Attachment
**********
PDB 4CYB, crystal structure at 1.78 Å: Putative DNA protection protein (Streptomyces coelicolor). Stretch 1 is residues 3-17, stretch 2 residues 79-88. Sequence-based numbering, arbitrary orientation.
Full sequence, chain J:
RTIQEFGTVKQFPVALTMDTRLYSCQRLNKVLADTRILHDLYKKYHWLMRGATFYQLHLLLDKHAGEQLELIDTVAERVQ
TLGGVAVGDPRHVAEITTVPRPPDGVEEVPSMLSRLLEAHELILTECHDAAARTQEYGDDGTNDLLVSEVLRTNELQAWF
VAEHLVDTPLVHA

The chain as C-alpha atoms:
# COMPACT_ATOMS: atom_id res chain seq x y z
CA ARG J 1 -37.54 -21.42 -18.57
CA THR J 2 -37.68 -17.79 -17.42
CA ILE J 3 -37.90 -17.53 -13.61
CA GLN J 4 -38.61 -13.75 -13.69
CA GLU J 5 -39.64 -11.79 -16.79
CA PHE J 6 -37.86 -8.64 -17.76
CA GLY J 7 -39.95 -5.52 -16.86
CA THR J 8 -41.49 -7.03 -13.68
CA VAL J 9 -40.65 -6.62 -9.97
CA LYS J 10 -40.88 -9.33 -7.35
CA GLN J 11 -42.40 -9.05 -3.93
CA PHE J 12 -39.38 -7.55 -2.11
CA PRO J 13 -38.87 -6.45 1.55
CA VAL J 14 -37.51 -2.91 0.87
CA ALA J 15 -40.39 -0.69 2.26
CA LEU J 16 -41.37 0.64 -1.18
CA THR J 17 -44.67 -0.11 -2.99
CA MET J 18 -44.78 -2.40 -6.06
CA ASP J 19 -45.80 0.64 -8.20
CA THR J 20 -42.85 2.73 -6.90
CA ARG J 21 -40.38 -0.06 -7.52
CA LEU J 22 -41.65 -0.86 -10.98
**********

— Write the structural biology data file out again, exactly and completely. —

PDB 4CYB, crystal structure at 1.78 Å: Putative DNA protection protein (Streptomyces coelicolor). Stretch 1 is residues 3-17, stretch 2 residues 79-88. Sequence-based numbering, arbitrary orientation.
Full sequence, chain J:
RTIQEFGTVKQFPVALTMDTRLYSCQRLNKVLADTRILHDLYKKYHWLMRGATFYQLHLLLDKHAGEQLELIDTVAERVQ
TLGGVAVGDPRHVAEITTVPRPPDGVEEVPSMLSRLLEAHELILTECHDAAARTQEYGDDGTNDLLVSEVLRTNELQAWF
VAEHLVDTPLVHA

The chain as C-alpha atoms:
# COMPACT_ATOMS: atom_id res chain seq x y z
CA ARG J 1 -37.54 -21.42 -18.57
CA THR J 2 -37.68 -17.79 -17.42
CA ILE J 3 -37.90 -17.53 -13.61
CA GLN J 4 -38.61 -13.75 -13.69
CA GLU J 5 -39.64 -11.79 -16.79
CA PHE J 6 -37.86 -8.64 -17.76
CA GLY J 7 -39.95 -5.52 -16.86
CA THR J 8 -41.49 -7.03 -13.68
CA VAL J 9 -40.65 -6.62 -9.97
CA LYS J 10 -40.88 -9.33 -7.35
CA GLN J 11 -42.40 -9.05 -3.93
CA PHE J 12 -39.38 -7.55 -2.11
CA PRO J 13 -38.87 -6.45 1.55
CA VAL J 14 -37.51 -2.91 0.87
CA ALA J 15 -40.39 -0.69 2.26
CA LEU J 16 -41.37 0.64 -1.18
CA THR J 17 -44.67 -0.11 -2.99
CA MET J 18 -44.78 -2.40 -6.06
CA ASP J 19 -45.80 0.64 -8.20
CA THR J 20 -42.85 2.73 -6.90
CA ARG J 21 -40.38 -0.06 -7.52
CA LEU J 22 -41.65 -0.86 -10.98